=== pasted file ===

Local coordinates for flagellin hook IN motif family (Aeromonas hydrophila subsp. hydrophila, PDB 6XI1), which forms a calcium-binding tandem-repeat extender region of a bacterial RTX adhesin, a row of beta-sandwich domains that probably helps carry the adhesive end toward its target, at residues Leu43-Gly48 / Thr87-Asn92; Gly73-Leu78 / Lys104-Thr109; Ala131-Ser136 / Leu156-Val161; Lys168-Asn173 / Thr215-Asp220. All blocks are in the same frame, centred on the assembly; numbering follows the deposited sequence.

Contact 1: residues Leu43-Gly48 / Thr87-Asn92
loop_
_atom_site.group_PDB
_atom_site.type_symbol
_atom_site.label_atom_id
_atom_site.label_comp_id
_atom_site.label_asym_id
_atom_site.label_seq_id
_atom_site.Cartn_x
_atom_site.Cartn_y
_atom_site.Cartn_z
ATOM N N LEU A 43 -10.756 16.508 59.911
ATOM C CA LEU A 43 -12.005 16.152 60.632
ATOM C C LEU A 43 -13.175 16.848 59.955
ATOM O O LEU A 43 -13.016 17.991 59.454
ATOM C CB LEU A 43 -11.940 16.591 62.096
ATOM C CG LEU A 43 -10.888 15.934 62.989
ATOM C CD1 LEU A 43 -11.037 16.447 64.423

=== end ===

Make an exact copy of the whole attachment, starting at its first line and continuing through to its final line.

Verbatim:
Local coordinates for flagellin hook IN motif family (Aeromonas hydrophila subsp. hydrophila, PDB 6XI1), which forms a calcium-binding tandem-repeat extender region of a bacterial RTX adhesin, a row of beta-sandwich domains that probably helps carry the adhesive end toward its target, at residues Leu43-Gly48 / Thr87-Asn92; Gly73-Leu78 / Lys104-Thr109; Ala131-Ser136 / Leu156-Val161; Lys168-Asn173 / Thr215-Asp220. All blocks are in the same frame, centred on the assembly; numbering follows the deposited sequence.

Contact 1: residues Leu43-Gly48 / Thr87-Asn92
loop_
_atom_site.group_PDB
_atom_site.type_symbol
_atom_site.label_atom_id
_atom_site.label_comp_id
_atom_site.label_asym_id
_atom_site.label_seq_id
_atom_site.Cartn_x
_atom_site.Cartn_y
_atom_site.Cartn_z
ATOM N N LEU A 43 -10.756 16.508 59.911
ATOM C CA LEU A 43 -12.005 16.152 60.632
ATOM C C LEU A 43 -13.175 16.848 59.955
ATOM O O LEU A 43 -13.016 17.991 59.454
ATOM C CB LEU A 43 -11.940 16.591 62.096
ATOM C CG LEU A 43 -10.888 15.934 62.989
ATOM C CD1 LEU A 43 -11.037 16.447 64.423